Chestnut, 8 in a row

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Chestnut, 8 in a row

Postby BB+ » Sat Jul 05, 2014 3:27 am

http://espn.go.com/espn/story/_/id/1117 ... ney-island
The 61 hot dogs and buns [HDBs] equates to 23,790 calories, 1,189.5 grams of fat, 60,390 milligrams of sodium, 2,245 grams of carbohydrates and 793 grams of protein.
Check out "The Science of Competitive Eating" video link also.

Stonie was quite close this year (he's beat Chestnut in 4 other events the last couple of years, but never in the Nathan's July 4th), with Kobayashi in his own event.
Takeru Kobayashi had held the record with six consecutive wins, but in 2010, he refused to sign an exclusive contract with Major League Eating, the food equivalent of the NFL, and was banned from competition.

This year, Kobayashi will compete against five other competitive eaters at a separate event on Fifth Avenue in a quest to down the most hot dogs without buns in 10 minutes.
Personally, I have to think the "without buns" makes it less interesting. See http://www.news10.com/story/25933638/ho ... th-contest for the promotional efforts (I can't track down the results yet).
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Re: Chestnut, 8 in a row

Postby BB+ » Sat Jul 05, 2014 4:07 am

https://ca.finance.yahoo.com/photos/hum ... 26370.html
Takeru Kobayashi poses for a photo following his victory in a bunless hot dog eating competition in the Manhattan borough of New York July 4, 2014. Kobayashi ate 113 hotdogs in what organizers claim is the world's first official bunless hotdog eating competition.
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Re: Chestnut, 8 in a row

Postby BB+ » Sat Jul 05, 2014 6:22 am

One of my academic colleagues has now tracked down a Kobayashi video (Instagram) from Food Republic. [There is some dispute as to 112 or 113 for Kobaysahi, he did 110 in an exhibition back in 2012.]

http://instagram.com/p/qCaLXzpAO-/?modal=true
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Re: Chestnut, 8 in a row

Postby User923005 » Mon Jul 07, 2014 7:53 pm

I can eat two hotdogs and enjoy them. On the third, I really don't want to eat it.
It fills me with horror to imagine the sensation of eating the giant piles of hotdogs that these guys are consuming.
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Re: Chestnut, 8 in a row

Postby BB+ » Thu Jul 10, 2014 12:03 am

Man dies in hot dog eating contest
What should have been a fun way to kick off the Fourth of July weekend quickly turned tragic for a Custer man who choked to death while trying to speedily eat hot dogs during a competitive eating contest.

The crowd at Way Park in Custer, just across from the county courthouse, was stunned Thursday afternoon when one of six contestants -- Walter Eagle Tail, 47 -- began to choke while trying to win the contest.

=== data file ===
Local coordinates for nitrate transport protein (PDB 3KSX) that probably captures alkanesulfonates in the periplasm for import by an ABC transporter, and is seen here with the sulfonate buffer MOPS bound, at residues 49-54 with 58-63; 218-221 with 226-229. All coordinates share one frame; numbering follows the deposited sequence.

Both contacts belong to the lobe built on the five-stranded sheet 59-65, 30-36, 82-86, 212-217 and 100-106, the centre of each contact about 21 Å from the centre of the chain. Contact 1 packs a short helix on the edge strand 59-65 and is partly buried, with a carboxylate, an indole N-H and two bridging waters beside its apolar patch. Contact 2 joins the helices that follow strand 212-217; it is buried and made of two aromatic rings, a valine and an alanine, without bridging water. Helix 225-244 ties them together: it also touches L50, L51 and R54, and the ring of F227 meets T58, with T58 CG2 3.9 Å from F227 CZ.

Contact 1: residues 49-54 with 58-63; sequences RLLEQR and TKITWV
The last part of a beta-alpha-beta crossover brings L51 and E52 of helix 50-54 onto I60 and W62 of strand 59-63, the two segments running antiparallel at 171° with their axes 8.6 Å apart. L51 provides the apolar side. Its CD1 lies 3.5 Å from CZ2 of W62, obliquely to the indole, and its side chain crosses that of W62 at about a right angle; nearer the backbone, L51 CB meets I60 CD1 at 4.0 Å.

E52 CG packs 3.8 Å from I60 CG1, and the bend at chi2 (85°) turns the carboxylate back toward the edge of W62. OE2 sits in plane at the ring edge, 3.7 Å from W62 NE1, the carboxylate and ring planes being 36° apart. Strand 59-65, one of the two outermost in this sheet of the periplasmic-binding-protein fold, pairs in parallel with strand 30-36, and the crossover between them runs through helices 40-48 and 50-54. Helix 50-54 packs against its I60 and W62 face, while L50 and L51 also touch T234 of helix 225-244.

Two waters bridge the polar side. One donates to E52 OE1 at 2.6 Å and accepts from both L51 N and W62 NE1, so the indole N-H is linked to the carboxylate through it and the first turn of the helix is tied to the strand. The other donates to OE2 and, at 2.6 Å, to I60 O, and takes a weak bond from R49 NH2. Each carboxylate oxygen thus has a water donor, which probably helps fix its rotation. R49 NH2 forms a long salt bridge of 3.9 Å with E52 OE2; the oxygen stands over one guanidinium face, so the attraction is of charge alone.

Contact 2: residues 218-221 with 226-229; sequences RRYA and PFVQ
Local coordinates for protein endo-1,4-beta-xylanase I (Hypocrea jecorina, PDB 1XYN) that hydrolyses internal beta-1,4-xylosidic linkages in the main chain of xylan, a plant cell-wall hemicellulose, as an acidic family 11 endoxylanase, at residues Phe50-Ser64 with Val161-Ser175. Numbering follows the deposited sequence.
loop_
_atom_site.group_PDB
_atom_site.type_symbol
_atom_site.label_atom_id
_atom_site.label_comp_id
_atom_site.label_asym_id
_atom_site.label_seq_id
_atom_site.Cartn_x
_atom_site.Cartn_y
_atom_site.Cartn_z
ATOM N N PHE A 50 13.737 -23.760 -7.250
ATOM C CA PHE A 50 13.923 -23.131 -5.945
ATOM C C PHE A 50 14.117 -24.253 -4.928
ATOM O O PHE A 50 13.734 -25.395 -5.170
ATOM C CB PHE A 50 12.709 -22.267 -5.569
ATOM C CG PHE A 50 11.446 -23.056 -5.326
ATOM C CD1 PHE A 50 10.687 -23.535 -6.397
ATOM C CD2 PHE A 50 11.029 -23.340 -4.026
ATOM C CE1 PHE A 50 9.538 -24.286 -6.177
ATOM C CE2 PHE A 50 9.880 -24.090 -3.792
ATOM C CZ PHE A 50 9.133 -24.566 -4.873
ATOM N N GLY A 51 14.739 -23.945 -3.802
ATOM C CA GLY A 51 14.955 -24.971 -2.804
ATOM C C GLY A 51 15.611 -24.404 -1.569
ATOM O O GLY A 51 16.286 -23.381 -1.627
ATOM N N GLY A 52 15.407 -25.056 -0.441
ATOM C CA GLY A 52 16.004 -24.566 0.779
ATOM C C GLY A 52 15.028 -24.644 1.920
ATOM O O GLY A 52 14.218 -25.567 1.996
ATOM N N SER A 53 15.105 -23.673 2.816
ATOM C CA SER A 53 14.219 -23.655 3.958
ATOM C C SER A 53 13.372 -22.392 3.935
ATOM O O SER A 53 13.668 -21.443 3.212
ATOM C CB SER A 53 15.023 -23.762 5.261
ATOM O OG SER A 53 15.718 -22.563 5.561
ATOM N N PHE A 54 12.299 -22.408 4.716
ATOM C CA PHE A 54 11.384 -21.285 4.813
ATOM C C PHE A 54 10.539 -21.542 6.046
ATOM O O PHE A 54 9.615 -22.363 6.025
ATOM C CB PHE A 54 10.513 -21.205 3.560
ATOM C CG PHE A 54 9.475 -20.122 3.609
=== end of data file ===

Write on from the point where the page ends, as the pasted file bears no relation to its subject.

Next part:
[...]

Eagle Tail's untimely death put a damper on the festivities sponsored by the Custer Chamber of Commerce. Organizers cancelled a planned pie eating contest for the next day.

Wheeler said he was not sure if the death will prompt organizers to make changes to the contest next year.

[...]

Custer Area Chamber of Commerce Executive Director Dave Ressler said Eagle Tail's death was the first time in memory anyone had gotten hurt during the few years the local contest has been held.

[...]

The death marked the rare time someone has died in competitive eating, which has grown in popularity in recent years. Competitive eater Joey Chestnut has garnered national attention for his ability to eat hot dogs quickly, including when he knocked back 61 dogs in 10 minutes over the holiday. A similar style contest was held in Rapid City last week. Competitors often dip the hot dogs in water before eating to make the buns easier to eat.

Deaths during competitive eating contests have happened in the past. According to various web sites, a Romanian man choked to death during a sausage-eating contest in 2013 in that country, and in 2012, a Florida man choked to death after eating dozens of live cockroaches during a contest.

In 2008, a Taiwanese student died after hurriedly eating at least two rice and cheese buns during a competition. And a 2007 case led to radio station employees in California being fired after a water-drinking competition for a Nintendo Wii ended in the winner's death.

In the world of competitive eating, those in the industry say safety is always a top priority.

"We always make sure it's in a controlled environment," said George Shea, chairman of Major League Eating, a competitive eating organization out of New York.

"We organize the entire thing around safety. (Just as) if it's football or hockey or auto racing, we approach it as a top priority," he said.
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